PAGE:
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Modest "Fedya" Aronstam was born in Kovno, Russia on February 22, 1871. His father, Lazar Aronstam, was a pharmacist. His mother's maiden name was Rosalie Levinson. He had a brother and a sister. In 1888, at age seventeen, Modest "Fedya" Aronstam immigrated to America by himself. He settled New York City, where he lived on the Lower East Side in the Jewish ghetto.

In 1890 he met the twenty-year-old future anarchist, Emma Goldman, through his cousin, Alexander Berkman. All three radical youth began an unorthodox sexual relationship in a communal apartment. In 1892 Henry Clay Frick's steelworkers were on strike for higher pay and improved conditions. In support of the strikers the threesome plotted to assassinate the notorious industrial tycoon, who was seriously wounded in the attempt, but eventually recuperated. Berkman was caught firing the gun and spent fourteen years in jail for the crime.

According to the artist's daughter, "After the failed attempt on Frick's life my father returned to finish the job. The pockets of his trousers were filled with dynamite. He intended to blow up Frick's house. When he got off the train he passed a newsstand and his eyes fell on a headline, AARON STAMM TO KILL FRICK. Evidently some crony had spilled the beans! He dumped the dynamite in a convenient well and fled. After this incident his actual last name, Aronstam, was too notorious, so he changed it to Stein." He remained friendly with Emma Goldman and his jailed cousin, and he continued to contribute money to their cause regularly, but he drifted away from the Anarchist Movement.

It is not known where he studied art, but by 1898 his courtroom sketches were published in The New York World, The New York Herald, and The New York Sun.

On June 18, 1899, at age twenty-eight, he married twenty-year-old Marcia Mishkin. She was an artist and also a photographer. They lived at 7 West 47th Street, in midtown Manhattan. They both worked at home in their shared studio. In 1902 their daughter, Luba M. Stein, was born. He and his wife became naturalized citizens in 1910.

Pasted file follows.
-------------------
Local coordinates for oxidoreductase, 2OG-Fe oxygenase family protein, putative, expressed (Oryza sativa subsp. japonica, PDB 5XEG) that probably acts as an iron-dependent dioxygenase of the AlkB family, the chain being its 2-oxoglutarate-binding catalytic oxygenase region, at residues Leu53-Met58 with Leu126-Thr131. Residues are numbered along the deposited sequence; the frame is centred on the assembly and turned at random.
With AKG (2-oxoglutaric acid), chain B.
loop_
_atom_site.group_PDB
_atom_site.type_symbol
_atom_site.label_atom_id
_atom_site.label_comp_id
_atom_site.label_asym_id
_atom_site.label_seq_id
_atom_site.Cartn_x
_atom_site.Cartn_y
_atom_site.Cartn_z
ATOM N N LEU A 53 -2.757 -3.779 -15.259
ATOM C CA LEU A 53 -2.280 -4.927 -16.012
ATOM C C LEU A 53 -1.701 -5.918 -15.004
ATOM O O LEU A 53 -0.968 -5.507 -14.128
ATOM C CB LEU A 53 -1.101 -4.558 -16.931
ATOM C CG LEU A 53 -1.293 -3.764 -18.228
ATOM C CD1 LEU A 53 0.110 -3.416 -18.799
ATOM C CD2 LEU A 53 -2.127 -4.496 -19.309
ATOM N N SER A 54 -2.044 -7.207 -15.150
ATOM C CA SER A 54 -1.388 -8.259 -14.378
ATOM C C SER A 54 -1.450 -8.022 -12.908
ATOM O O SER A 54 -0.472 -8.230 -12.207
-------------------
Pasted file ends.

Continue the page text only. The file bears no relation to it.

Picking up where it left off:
That same year he began to sell cover paintings for pulp magazines. His cover art appeared on All Story, Argosy, The Cavalier, Munsey's, and People's Magazine.

During the 1920s he was a cover artist for Clues, Complete Stories, Detective Stories, Far West Illustrated, and Love Story.

He remained strongly sympathetic to the Bolshevik Revolution until the 1930s, when he made a trip to Russia. He also visited his cousin and Emma Goldman in exile during that trip.

During the 1930s he continued to paint covers for Street & Smith pulp magazines, such as Crime Busters, Complete Stories, Detective Stories, Love Story, and Unknown. He also did many covers for the Street & Smith magazine Picture Play, which featured elegant portraits of glamorous Hollywood stars. In the 1939 he moved to Hollywood, California, to work as a portrait artist.

When Emma Goldman died in 1940 her body was permitted to return to the U.S. for burial in a suburban Chicago cemetery. A granite monument was erected, which features her memorial portrait on a bronze plaque carved in relief by Modest Stein.

In 1943 he returned to New York City and lived at 25 Jones Street in Flushing, Queens, where he continued to create covers for Street & Smith pulp magazines, such as Astounding Science Fiction, Love Story, Mystery Magazine, Romantic Range, Doc Savage, and The Shadow.

In 1949 Street & Smith ceased publication of pulp magazines as the popularity of the genre declined.

According to Fawcett Publications editor Roy Ald, "I remember the day I first met Modest Stein. He was an elderly man, small in stature but with an elegant bearing. He was in his eighties and suffered from poor eyesight, but considered neither thing an issue and was still going around New York looking for work. He was respectful, down-to-earth, and I was in awe of him. He used to call me up just to chat, and one time he called and told me, 'I fell asleep last night and I had no clothes on.!' I visited him once at his studio and witnessed him working. He would stare at a blank wall and begin painting figures and things that came directly from his mind."

During the 1950s his major creative outlet was portraiture. On Monday February 24, 1958 he was awarded the Art League of Long Island Portraiture Prize. Two days later Modest Stein died in Booth Memorial Hospital in Flushing, Queens, at the age of eighty-seven on February 26, 1958.

According to his obituary in The New York Times, "Modest Stein was an old-time pen-and-ink newspaper artist.

                            © David Saunders 2012

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